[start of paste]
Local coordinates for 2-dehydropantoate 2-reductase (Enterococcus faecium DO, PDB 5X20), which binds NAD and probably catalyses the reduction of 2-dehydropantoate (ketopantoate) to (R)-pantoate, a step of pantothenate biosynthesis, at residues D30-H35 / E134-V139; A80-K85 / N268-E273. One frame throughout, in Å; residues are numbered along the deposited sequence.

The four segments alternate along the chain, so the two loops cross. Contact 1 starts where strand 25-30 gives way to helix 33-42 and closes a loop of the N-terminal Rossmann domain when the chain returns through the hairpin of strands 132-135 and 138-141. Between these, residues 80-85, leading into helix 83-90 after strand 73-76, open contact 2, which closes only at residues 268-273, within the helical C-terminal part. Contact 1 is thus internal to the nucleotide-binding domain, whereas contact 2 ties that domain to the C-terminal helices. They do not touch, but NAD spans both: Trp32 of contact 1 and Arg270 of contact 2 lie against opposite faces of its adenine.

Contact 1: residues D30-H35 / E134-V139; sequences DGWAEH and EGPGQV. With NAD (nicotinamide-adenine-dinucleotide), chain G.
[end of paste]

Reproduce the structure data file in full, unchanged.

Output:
Local coordinates for 2-dehydropantoate 2-reductase (Enterococcus faecium DO, PDB 5X20), which binds NAD and probably catalyses the reduction of 2-dehydropantoate (ketopantoate) to (R)-pantoate, a step of pantothenate biosynthesis, at residues D30-H35 / E134-V139; A80-K85 / N268-E273. One frame throughout, in Å; residues are numbered along the deposited sequence.

The four segments alternate along the chain, so the two loops cross. Contact 1 starts where strand 25-30 gives way to helix 33-42 and closes a loop of the N-terminal Rossmann domain when the chain returns through the hairpin of strands 132-135 and 138-141. Between these, residues 80-85, leading into helix 83-90 after strand 73-76, open contact 2, which closes only at residues 268-273, within the helical C-terminal part. Contact 1 is thus internal to the nucleotide-binding domain, whereas contact 2 ties that domain to the C-terminal helices. They do not touch, but NAD spans both: Trp32 of contact 1 and Arg270 of contact 2 lie against opposite faces of its adenine.

Contact 1: residues D30-H35 / E134-V139; sequences DGWAEH and EGPGQV. With NAD (nicotinamide-adenine-dinucleotide), chain G.